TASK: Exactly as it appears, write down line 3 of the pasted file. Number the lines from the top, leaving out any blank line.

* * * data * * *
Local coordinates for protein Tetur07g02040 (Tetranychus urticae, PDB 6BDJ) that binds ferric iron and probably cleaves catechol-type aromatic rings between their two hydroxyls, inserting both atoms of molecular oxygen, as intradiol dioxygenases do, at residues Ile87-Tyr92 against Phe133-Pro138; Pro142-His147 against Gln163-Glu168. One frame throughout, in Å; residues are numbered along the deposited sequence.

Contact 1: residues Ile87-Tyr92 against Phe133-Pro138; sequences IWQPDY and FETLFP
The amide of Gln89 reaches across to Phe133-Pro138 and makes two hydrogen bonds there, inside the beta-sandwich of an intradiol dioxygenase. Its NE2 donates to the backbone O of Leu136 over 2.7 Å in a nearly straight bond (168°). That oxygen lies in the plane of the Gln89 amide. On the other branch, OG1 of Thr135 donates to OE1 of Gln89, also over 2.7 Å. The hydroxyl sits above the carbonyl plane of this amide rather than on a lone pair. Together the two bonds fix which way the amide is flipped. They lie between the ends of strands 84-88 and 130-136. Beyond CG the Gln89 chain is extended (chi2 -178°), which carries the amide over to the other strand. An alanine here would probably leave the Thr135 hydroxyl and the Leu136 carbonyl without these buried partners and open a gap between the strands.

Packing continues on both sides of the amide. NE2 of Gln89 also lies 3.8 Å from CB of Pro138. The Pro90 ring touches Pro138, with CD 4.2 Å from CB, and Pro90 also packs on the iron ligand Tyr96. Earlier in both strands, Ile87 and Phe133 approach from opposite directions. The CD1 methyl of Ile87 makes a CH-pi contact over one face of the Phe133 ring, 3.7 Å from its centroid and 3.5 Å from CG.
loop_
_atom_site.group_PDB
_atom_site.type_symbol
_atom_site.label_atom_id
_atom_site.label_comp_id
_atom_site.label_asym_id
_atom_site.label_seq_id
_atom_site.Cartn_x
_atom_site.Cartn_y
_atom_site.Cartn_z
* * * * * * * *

The amide of Gln89 reaches across to Phe133-Pro138 and makes two hydrogen bonds there, inside the beta-sandwich of an intradiol dioxygenase. Its NE2 donates to the backbone O of Leu136 over 2.7 Å in a nearly straight bond (168°). That oxygen lies in the plane of the Gln89 amide. On the other branch, OG1 of Thr135 donates to OE1 of Gln89, also over 2.7 Å. The hydroxyl sits above the carbonyl plane of this amide rather than on a lone pair. Together the two bonds fix which way the amide is flipped. They lie between the ends of strands 84-88 and 130-136. Beyond CG the Gln89 chain is extended (chi2 -178°), which carries the amide over to the other strand. An alanine here would probably leave the Thr135 hydroxyl and the Leu136 carbonyl without these buried partners and open a gap between the strands.